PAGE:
I came across a curious quotation while reading Barzun and Graff’s The Modern Researcher:
Unlike numbers, words have connotations, overtones–the power of suggesting more than they really say.
That’s an odd suggestion, particularly considering that only pages before reference is made to the significance of 3, 7, and 12 in Western history. Consider, as an example, 666. The number denotes nothing other than a quantity one more than 665 and one less than 667. Yet, culturally, we understand there to be something sinister about this number, and its appearance in our daily lives is often intentionally ominous. To a lesser but no less real extent, the number 13 functions in a similar way. Though not exclusively so. With no more than a simple familiarity with the film, or even just the cover art, most observers will understand what is mean by the title of the movie “Thirteen.” It connotes to us something much more than merely one year older than twelve, one year younger than fourteen.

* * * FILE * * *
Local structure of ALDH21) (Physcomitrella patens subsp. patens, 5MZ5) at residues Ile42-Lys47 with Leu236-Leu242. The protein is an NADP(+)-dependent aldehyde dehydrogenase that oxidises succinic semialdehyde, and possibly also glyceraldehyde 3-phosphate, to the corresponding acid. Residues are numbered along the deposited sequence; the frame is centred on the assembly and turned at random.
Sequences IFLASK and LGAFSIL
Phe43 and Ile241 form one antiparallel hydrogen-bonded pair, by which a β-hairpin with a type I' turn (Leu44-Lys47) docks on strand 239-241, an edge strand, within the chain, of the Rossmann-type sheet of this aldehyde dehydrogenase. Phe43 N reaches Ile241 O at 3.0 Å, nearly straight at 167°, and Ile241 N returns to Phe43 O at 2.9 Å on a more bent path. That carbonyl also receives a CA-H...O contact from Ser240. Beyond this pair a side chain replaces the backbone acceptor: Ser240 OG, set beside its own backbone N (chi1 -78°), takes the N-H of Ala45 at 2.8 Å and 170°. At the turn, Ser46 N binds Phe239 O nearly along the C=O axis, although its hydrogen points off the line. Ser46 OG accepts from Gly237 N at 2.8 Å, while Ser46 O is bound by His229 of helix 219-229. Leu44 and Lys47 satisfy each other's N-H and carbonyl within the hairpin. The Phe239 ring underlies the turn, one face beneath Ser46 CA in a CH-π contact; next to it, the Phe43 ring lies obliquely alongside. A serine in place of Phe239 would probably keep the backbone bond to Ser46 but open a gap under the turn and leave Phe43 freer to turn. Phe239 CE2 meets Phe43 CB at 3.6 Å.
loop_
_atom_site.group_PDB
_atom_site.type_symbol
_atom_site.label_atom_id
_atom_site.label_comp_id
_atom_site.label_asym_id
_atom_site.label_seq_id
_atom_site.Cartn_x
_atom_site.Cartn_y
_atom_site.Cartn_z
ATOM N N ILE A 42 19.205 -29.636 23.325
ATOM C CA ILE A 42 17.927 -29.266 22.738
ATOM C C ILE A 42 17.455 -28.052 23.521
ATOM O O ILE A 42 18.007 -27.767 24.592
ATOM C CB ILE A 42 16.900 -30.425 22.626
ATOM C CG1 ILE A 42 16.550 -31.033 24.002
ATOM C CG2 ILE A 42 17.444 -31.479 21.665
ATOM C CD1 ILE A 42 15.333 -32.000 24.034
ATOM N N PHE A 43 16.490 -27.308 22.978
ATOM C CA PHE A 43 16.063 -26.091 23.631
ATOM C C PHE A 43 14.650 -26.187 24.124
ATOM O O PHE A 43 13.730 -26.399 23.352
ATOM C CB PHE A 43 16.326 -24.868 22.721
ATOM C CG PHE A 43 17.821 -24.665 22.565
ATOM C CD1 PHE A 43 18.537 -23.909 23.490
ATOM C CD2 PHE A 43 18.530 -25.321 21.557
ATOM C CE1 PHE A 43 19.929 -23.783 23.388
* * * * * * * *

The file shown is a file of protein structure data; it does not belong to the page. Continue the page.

Though merely a passing comment, the above quote misses the critical truth that all means of communication carry with them both a concrete, narrowly definable meaning and a complex of unspoken, amorphous associations which inform their use. This is true of words and numbers, not to mention gestures and images.